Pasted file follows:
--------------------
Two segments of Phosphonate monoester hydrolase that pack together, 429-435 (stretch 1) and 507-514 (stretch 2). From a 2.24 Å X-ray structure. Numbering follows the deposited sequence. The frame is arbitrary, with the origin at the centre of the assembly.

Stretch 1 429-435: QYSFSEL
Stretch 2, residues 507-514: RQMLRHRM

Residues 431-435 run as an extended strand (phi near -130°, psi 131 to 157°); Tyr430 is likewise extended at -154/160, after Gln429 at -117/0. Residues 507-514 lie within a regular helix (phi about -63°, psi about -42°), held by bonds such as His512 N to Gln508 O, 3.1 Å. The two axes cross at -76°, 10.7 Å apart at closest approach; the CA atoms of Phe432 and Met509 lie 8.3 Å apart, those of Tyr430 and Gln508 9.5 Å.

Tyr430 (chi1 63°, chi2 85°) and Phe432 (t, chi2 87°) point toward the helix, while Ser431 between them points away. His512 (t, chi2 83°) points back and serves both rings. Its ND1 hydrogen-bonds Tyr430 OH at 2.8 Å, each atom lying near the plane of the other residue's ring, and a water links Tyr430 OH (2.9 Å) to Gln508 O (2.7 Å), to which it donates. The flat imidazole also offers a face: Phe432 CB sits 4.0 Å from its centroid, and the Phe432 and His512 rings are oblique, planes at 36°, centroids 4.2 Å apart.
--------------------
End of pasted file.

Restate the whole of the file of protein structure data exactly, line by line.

Two segments of Phosphonate monoester hydrolase that pack together, 429-435 (stretch 1) and 507-514 (stretch 2). From a 2.24 Å X-ray structure. Numbering follows the deposited sequence. The frame is arbitrary, with the origin at the centre of the assembly.

Stretch 1 429-435: QYSFSEL
Stretch 2, residues 507-514: RQMLRHRM

Residues 431-435 run as an extended strand (phi near -130°, psi 131 to 157°); Tyr430 is likewise extended at -154/160, after Gln429 at -117/0. Residues 507-514 lie within a regular helix (phi about -63°, psi about -42°), held by bonds such as His512 N to Gln508 O, 3.1 Å. The two axes cross at -76°, 10.7 Å apart at closest approach; the CA atoms of Phe432 and Met509 lie 8.3 Å apart, those of Tyr430 and Gln508 9.5 Å.

Tyr430 (chi1 63°, chi2 85°) and Phe432 (t, chi2 87°) point toward the helix, while Ser431 between them points away. His512 (t, chi2 83°) points back and serves both rings. Its ND1 hydrogen-bonds Tyr430 OH at 2.8 Å, each atom lying near the plane of the other residue's ring, and a water links Tyr430 OH (2.9 Å) to Gln508 O (2.7 Å), to which it donates. The flat imidazole also offers a face: Phe432 CB sits 4.0 Å from its centroid, and the Phe432 and His512 rings are oblique, planes at 36°, centroids 4.2 Å apart.